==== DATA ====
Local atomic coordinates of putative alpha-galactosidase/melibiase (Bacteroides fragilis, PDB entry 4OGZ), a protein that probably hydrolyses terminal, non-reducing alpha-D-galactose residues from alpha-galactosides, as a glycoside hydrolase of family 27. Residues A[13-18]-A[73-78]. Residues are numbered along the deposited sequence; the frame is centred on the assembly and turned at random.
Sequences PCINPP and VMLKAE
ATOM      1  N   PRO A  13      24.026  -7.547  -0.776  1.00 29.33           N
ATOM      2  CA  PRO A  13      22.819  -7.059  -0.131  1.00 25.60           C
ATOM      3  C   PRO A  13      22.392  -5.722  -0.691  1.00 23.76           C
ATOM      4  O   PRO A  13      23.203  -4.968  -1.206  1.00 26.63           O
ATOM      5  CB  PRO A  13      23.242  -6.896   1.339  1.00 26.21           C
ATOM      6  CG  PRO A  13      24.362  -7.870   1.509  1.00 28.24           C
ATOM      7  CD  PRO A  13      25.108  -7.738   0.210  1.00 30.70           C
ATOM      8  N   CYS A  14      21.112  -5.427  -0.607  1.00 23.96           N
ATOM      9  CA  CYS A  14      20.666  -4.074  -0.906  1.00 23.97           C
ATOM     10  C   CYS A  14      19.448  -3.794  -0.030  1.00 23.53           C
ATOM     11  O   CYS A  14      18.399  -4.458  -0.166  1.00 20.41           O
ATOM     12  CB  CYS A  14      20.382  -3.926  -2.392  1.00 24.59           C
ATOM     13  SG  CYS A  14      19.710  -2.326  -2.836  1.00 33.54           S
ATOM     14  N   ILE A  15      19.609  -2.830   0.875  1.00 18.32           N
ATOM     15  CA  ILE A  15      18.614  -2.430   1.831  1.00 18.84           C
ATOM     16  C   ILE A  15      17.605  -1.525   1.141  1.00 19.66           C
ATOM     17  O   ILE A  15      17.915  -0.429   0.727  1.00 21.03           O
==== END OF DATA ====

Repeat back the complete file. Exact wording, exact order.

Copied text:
Local atomic coordinates of putative alpha-galactosidase/melibiase (Bacteroides fragilis, PDB entry 4OGZ), a protein that probably hydrolyses terminal, non-reducing alpha-D-galactose residues from alpha-galactosides, as a glycoside hydrolase of family 27. Residues A[13-18]-A[73-78]. Residues are numbered along the deposited sequence; the frame is centred on the assembly and turned at random.
Sequences PCINPP and VMLKAE
ATOM      1  N   PRO A  13      24.026  -7.547  -0.776  1.00 29.33           N
ATOM      2  CA  PRO A  13      22.819  -7.059  -0.131  1.00 25.60           C
ATOM      3  C   PRO A  13      22.392  -5.722  -0.691  1.00 23.76           C
ATOM      4  O   PRO A  13      23.203  -4.968  -1.206  1.00 26.63           O
ATOM      5  CB  PRO A  13      23.242  -6.896   1.339  1.00 26.21           C
ATOM      6  CG  PRO A  13      24.362  -7.870   1.509  1.00 28.24           C
ATOM      7  CD  PRO A  13      25.108  -7.738   0.210  1.00 30.70           C
ATOM      8  N   CYS A  14      21.112  -5.427  -0.607  1.00 23.96           N
ATOM      9  CA  CYS A  14      20.666  -4.074  -0.906  1.00 23.97           C
ATOM     10  C   CYS A  14      19.448  -3.794  -0.030  1.00 23.53           C
ATOM     11  O   CYS A  14      18.399  -4.458  -0.166  1.00 20.41           O
ATOM     12  CB  CYS A  14      20.382  -3.926  -2.392  1.00 24.59           C
ATOM     13  SG  CYS A  14      19.710  -2.326  -2.836  1.00 33.54           S
ATOM     14  N   ILE A  15      19.609  -2.830   0.875  1.00 18.32           N
ATOM     15  CA  ILE A  15      18.614  -2.430   1.831  1.00 18.84           C
ATOM     16  C   ILE A  15      17.605  -1.525   1.141  1.00 19.66           C
ATOM     17  O   ILE A  15      17.915  -0.429   0.727  1.00 21.03           O